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David Wheeler interview

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Comments

  • edited January 13

    Balls to mate/dude/bud.

    'Good old boy', shortened to ol' boy, is peak Bucks / Oxon in my opinion.

  • I've been called 'chief' a couple of times recently. Not sure what that's all about, doesn't fit into my yoof vocabulary.

  • @eric_plant said:
    is wotcha mainly a Bucks thing?

    Haven't ever really heard it elsewhere

    That's pure Holmer Green.

  • @eric_plant Like Wendoverman, I'm pretty sure wotcha is just a London & SE thing.

    @Wheresthechips Great stuff. I used to hear "boy" all the time growing up in Bucks and even when I became a Wycombe regular in the early 90s, you would still hear it routinely on the terrace as part of those proper Bucks accents. It was just what many regulars called eachother (the men, obviously, but there were even fewer women on the terraces in those days). But it was with that characteristically minimal vowel sound. Your spelling of it is excellent. It saddens me that it's so little heard now and the estuary has expanded to drown it.

    I struggled to find a good Wycombe-ish accent on the web, but this Coleshill one, recorded in 1957, wasn't far from the ones I remember, both in the town and in the villages around.

    https://sounds.bl.uk/Accents-and-dialects/Survey-of-English-dialects/021M-C0908X0017XX-0600V1

    Awroit boi?

  • @ourfrank Before moving to Wycombe I had no idea words could be pronounced so much like the West Country. I did ask a fella in a local pub if he was from the West Country, after hearing 'Awright Boi', to which he replied firmly 'No'.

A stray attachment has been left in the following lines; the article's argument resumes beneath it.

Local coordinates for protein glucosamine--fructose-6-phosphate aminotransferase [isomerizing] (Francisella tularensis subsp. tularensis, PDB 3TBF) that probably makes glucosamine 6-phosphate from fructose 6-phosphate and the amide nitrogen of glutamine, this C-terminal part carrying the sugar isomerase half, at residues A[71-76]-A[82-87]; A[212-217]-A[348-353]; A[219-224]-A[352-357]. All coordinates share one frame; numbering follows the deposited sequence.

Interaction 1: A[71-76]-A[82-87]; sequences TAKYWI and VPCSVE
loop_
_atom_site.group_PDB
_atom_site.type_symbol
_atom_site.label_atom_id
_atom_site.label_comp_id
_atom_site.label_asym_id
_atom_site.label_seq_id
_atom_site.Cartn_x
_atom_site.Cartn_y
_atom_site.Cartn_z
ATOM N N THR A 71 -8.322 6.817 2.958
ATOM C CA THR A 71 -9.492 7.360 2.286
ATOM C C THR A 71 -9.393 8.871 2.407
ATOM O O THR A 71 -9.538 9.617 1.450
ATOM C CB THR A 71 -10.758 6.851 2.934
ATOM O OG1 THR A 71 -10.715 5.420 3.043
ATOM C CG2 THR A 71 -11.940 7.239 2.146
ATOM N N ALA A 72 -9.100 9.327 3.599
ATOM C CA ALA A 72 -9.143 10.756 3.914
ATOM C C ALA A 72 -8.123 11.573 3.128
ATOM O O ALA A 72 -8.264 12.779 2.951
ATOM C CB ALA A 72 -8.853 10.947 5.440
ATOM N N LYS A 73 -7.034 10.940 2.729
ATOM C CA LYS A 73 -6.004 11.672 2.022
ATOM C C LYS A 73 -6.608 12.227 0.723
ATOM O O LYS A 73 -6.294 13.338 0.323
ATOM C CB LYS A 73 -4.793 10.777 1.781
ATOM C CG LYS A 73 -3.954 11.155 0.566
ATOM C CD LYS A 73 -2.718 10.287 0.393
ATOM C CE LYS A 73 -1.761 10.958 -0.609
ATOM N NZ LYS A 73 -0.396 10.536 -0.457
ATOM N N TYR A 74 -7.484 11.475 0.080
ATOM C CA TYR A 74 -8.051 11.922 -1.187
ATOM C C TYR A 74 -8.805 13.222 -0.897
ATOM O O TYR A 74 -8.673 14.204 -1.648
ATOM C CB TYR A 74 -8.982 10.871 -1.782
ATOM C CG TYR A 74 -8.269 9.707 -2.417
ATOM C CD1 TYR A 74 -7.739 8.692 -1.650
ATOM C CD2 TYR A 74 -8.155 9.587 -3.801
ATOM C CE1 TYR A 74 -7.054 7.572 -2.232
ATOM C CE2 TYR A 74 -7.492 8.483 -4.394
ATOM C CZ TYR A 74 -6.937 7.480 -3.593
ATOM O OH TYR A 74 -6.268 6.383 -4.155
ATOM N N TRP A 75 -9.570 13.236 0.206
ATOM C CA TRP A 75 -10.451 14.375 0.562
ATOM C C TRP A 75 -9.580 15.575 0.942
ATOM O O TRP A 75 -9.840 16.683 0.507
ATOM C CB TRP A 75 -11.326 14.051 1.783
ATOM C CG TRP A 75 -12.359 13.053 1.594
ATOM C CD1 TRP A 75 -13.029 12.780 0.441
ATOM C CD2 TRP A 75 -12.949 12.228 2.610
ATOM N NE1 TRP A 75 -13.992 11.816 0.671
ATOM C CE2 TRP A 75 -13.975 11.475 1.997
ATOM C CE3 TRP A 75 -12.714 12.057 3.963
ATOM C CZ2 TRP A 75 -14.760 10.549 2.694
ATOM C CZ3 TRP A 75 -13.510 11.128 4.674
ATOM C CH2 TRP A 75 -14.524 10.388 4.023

I think Berkshire can be quite similar, I remember hearing Ricky Gervais' Mum on one of the old xfm podcasts and it was really strong and quite similar to the Bucks twang.

    @eric_plant I've never heard watcha. What context is that used in?

  • Basically means hello

  • edited January 13

    Wotcha mate! I have a recollection of Danny La Rue shouting 'Wotcha Cock!' in a heavy cockernee accent on TV specials at at time when men in dresses on stage making double-entendre jokes felt obliged to prove they were a bloke at some point.

  • @our_frank said:
    @eric_plant Like Wendoverman, I'm pretty sure wotcha is just a London & SE thing.

    @Wheresthechips Great stuff. I used to hear "boy" all the time growing up in Bucks and even when I became a Wycombe regular in the early 90s, you would still hear it routinely on the terrace as part of those proper Bucks accents. It was just what many regulars called eachother (the men, obviously, but there were even fewer women on the terraces in those days). But it was with that characteristically minimal vowel sound. Your spelling of it is excellent. It saddens me that it's so little heard now and the estuary has expanded to drown it.

    I struggled to find a good Wycombe-ish accent on the web, but this Coleshill one, recorded in 1957, wasn't far from the ones I remember, both in the town and in the villages around.

    https://sounds.bl.uk/Accents-and-dialects/Survey-of-English-dialects/021M-C0908X0017XX-0600V1

    Awroit boi?

    This link is absolutely wonderful , thanks Our Frank. Remember a few old boys in Penn / Knotty Green talking just like this back in the late 60โ€™s.
    On YouTube there is a sketch by Bernard Miles โ€˜Over the Gateโ€™ which is a theatrical version of the old Chiltern accent.

  • On the borders of Nottinghamshire and Derbyshire Iโ€™m always amused when two old boys refer to each other as โ€˜youthโ€™.

    I quite like chief. Donโ€™t forget pal either. The use of โ€˜guysโ€˜ makes me feel a bit ill.

  • @arnos_grove said:
    On the borders of Nottinghamshire and Derbyshire Iโ€™m always amused when two old boys refer to each other as โ€˜youthโ€™.